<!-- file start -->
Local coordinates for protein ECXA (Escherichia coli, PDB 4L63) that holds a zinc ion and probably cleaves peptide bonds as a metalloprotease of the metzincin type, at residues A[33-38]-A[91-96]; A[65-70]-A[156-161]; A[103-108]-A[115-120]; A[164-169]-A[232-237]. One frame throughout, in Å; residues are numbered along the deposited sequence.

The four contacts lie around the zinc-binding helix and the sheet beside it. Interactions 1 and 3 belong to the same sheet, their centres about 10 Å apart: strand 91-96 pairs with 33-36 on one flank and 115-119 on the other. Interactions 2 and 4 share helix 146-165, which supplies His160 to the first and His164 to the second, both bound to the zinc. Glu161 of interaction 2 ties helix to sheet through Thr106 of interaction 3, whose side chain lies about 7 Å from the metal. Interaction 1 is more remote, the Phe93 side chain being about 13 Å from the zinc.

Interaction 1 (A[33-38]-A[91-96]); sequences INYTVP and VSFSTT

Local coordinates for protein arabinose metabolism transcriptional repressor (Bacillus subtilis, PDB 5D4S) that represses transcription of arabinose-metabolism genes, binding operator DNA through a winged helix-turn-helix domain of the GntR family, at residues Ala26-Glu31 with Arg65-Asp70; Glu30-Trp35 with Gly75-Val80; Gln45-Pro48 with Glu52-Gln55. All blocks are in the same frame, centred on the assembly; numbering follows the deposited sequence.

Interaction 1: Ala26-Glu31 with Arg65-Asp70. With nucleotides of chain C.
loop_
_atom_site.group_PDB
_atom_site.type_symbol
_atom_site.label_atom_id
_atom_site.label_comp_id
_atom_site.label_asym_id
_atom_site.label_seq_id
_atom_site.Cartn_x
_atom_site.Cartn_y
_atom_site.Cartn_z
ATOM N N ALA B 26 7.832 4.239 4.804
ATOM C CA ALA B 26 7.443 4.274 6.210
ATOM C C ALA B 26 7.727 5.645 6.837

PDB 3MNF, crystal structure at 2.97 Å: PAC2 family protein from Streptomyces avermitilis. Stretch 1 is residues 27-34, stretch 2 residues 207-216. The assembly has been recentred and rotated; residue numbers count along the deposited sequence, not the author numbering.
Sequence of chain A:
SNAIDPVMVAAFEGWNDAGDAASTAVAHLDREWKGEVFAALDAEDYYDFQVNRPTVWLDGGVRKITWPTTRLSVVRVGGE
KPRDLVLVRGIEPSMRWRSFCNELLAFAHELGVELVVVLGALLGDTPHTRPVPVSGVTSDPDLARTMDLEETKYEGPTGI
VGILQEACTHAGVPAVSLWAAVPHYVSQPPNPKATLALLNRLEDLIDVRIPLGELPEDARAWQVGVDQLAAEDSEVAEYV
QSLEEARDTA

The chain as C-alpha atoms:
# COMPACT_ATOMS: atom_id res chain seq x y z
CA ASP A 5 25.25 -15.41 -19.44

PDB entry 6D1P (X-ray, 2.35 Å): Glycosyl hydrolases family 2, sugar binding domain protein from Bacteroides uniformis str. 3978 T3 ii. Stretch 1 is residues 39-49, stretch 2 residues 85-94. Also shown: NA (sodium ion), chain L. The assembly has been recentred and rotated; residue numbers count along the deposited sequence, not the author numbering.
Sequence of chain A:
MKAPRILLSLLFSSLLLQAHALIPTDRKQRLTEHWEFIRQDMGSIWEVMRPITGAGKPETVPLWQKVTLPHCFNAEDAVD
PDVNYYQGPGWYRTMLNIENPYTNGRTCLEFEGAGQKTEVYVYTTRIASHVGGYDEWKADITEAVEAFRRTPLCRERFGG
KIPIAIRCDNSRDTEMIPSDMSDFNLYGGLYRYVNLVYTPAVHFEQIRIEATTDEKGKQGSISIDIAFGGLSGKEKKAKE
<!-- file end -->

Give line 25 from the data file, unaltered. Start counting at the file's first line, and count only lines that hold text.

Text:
The chain as C-alpha atoms: